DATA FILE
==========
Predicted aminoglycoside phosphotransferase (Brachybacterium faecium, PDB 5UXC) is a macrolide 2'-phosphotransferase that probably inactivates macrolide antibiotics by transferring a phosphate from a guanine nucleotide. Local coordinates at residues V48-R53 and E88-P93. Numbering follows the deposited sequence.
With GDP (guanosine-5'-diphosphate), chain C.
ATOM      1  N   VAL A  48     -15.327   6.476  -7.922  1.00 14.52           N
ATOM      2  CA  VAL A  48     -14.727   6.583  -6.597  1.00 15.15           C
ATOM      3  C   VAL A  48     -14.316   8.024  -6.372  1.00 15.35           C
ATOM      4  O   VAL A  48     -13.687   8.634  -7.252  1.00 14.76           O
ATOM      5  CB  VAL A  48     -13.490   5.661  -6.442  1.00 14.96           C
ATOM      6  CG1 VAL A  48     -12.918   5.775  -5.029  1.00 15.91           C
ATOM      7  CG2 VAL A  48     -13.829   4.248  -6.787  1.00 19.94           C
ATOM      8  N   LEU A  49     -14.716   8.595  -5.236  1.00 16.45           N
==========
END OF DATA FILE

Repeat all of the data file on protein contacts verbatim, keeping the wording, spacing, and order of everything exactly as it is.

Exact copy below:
Predicted aminoglycoside phosphotransferase (Brachybacterium faecium, PDB 5UXC) is a macrolide 2'-phosphotransferase that probably inactivates macrolide antibiotics by transferring a phosphate from a guanine nucleotide. Local coordinates at residues V48-R53 and E88-P93. Numbering follows the deposited sequence.
With GDP (guanosine-5'-diphosphate), chain C.
ATOM      1  N   VAL A  48     -15.327   6.476  -7.922  1.00 14.52           N
ATOM      2  CA  VAL A  48     -14.727   6.583  -6.597  1.00 15.15           C
ATOM      3  C   VAL A  48     -14.316   8.024  -6.372  1.00 15.35           C
ATOM      4  O   VAL A  48     -13.687   8.634  -7.252  1.00 14.76           O
ATOM      5  CB  VAL A  48     -13.490   5.661  -6.442  1.00 14.96           C
ATOM      6  CG1 VAL A  48     -12.918   5.775  -5.029  1.00 15.91           C
ATOM      7  CG2 VAL A  48     -13.829   4.248  -6.787  1.00 19.94           C
ATOM      8  N   LEU A  49     -14.716   8.595  -5.236  1.00 16.45           N